Article

Moravian Missions in Labrador

In 1771, Moravian missionaries were the first Europeans to settle in Labrador. Over a 133-year period, they established a series of eight missions along the coast which became the focus of religious, social and economic activities for the Inuit who gradually came to settle near the communities. Moravians had a huge impact on the life and culture of Labrador Inuit. What emerged was a unique culture rooted in Inuit traditions with indigenized European practices. The last Moravian missionary left Labrador in 2005, but the Moravian church, its customs and traditions are still very much alive in Labrador.

Article

Thanksgiving in Canada

The first official, annual Thanksgiving in Canada was celebrated on 6 November 1879, though Indigenous peoples in Canada have a history of celebrating the fall harvest that predates the arrival of European settlers. Sir Martin Frobisher and his crew are credited as the first Europeans to celebrate a Thanksgiving ceremony in North America, in 1578. They were followed by the inhabitants of New France under Samuel de Champlain in 1606. The celebration featuring the uniquely North American turkey, squash and pumpkin was introduced to Nova Scotia in the 1750s and became common across Canada by the 1870s. In 1957, Thanksgiving was proclaimed an annual event to occur on the second Monday of October. It is an official statutory holiday in all provinces and territories except Prince Edward Island, New Brunswick, and Nova Scotia.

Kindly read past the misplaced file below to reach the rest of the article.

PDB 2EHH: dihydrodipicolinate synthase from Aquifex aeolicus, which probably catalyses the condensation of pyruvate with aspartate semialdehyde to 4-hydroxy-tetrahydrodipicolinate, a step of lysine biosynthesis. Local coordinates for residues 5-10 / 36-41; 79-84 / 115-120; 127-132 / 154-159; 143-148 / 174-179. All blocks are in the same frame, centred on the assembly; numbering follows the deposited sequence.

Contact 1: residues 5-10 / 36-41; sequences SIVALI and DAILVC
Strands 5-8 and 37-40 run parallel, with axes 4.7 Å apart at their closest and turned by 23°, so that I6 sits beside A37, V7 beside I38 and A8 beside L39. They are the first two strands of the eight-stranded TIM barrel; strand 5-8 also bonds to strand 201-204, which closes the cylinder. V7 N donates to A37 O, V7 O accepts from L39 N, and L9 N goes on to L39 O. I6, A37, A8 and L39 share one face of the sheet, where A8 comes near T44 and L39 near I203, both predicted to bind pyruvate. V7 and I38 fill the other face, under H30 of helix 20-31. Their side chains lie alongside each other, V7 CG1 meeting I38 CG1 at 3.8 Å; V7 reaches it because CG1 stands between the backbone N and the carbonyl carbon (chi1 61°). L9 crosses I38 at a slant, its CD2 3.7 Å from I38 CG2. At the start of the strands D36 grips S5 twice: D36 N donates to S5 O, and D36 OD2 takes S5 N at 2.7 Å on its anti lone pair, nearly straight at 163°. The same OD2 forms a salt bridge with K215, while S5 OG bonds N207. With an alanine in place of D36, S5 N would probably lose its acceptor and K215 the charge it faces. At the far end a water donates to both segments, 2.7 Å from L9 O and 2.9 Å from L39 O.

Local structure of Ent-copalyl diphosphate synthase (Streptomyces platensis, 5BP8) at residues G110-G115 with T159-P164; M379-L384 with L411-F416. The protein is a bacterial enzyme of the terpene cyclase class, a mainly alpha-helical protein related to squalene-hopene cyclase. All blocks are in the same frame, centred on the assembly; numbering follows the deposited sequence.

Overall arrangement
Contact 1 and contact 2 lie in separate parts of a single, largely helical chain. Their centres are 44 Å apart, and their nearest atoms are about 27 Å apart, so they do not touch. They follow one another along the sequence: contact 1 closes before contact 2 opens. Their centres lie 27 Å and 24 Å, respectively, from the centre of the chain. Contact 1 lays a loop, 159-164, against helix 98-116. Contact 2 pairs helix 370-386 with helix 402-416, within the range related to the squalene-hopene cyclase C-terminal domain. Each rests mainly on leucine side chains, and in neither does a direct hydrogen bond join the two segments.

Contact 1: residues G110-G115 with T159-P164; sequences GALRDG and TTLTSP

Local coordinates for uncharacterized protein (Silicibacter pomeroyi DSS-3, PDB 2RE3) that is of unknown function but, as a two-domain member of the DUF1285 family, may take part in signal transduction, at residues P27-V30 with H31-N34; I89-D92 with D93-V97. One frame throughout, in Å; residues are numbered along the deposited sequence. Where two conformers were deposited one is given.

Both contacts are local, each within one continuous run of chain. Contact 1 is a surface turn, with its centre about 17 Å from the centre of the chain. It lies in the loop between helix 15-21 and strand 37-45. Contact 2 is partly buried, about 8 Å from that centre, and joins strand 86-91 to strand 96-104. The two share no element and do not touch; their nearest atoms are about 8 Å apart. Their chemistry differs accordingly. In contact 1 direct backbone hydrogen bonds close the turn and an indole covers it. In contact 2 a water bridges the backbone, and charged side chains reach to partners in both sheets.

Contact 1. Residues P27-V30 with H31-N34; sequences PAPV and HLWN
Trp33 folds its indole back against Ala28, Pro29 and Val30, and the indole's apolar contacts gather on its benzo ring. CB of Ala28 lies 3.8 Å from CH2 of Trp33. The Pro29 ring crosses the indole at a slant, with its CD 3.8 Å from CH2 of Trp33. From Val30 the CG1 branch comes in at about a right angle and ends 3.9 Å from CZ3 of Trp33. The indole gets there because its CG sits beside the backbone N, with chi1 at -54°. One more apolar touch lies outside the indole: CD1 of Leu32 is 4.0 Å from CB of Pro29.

Article

Secularism in Quebec

The Quiet Revolution (1960–1970) gave rise to secularism within Quebec society. The latter became both secular by widening the separation between Church and State, as well as non-confessional by removing religion from institutions. 

However, the issue of secularism is still a matter for debate. In June 2019, the passage of the Act Respecting the Laicity of the State fueled many discussions about the place of religion in public domain.

Article

Chanukah in Canada

Chanukah (also Hanukkah, Chanukkah, Chanuka, and the Festival of Lights) is the Hebrew word for dedication. In Canada, Chanukah has been celebrated since 1760 when the first Jews were allowed to immigrate. Chanukah in Canada is a celebration for friends and families to gather, socialize, eat, and exchange gifts. It is arguably the first non-Christian settler holiday that was widely and publicly celebrated in Canada.

Article

Missionaries in the 17th Century